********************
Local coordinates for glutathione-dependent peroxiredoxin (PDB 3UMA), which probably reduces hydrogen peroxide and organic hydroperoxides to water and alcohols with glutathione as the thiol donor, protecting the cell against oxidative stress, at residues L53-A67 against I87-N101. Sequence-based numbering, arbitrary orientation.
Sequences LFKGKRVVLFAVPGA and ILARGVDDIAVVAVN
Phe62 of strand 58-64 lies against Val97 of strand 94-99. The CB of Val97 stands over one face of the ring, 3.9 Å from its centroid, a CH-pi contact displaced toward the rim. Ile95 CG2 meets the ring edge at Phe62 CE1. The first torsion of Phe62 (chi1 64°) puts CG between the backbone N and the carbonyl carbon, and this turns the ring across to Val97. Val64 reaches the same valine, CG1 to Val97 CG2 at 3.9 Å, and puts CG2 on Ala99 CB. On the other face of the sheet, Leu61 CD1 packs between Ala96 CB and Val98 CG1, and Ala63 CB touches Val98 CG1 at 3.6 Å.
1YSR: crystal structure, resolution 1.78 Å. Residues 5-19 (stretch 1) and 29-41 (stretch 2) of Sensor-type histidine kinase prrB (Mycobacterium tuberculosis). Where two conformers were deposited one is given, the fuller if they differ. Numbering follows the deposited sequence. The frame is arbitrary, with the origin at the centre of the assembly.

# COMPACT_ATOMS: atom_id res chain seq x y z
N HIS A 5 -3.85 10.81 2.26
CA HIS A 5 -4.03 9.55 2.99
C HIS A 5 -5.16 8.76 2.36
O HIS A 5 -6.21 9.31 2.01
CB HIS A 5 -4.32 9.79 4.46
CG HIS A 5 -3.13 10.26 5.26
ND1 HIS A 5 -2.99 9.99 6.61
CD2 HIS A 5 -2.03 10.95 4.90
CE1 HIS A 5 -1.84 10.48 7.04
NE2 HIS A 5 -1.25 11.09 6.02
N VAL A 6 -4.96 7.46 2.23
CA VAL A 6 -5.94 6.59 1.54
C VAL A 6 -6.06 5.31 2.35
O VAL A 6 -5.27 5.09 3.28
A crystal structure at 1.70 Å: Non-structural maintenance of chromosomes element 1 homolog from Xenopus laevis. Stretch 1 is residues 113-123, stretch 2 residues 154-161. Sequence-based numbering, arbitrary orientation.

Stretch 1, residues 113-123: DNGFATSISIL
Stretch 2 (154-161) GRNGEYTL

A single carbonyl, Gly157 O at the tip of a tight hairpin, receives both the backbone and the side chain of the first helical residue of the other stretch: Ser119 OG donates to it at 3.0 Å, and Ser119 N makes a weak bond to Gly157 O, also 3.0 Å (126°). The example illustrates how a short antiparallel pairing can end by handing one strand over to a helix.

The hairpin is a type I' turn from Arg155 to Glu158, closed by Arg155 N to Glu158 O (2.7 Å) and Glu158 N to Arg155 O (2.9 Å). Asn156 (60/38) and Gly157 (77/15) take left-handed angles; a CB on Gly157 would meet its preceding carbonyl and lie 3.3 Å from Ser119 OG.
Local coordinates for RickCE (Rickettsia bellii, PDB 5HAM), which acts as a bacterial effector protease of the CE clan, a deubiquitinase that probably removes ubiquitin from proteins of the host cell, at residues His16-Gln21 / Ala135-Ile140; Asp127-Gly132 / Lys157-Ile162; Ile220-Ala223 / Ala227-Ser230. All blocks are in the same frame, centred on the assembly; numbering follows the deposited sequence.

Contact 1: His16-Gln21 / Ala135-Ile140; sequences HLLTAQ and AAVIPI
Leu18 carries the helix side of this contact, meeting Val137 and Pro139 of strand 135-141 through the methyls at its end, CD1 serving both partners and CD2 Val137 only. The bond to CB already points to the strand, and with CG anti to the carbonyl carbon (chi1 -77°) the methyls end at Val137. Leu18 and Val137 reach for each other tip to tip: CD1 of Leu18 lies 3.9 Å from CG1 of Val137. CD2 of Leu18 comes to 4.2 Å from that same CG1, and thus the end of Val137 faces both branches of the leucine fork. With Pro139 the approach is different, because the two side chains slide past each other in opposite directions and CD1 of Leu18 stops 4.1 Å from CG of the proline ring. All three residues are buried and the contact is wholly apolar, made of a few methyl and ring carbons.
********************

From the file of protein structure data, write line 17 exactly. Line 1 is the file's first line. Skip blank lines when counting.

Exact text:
CA VAL A 6 -5.94 6.59 1.54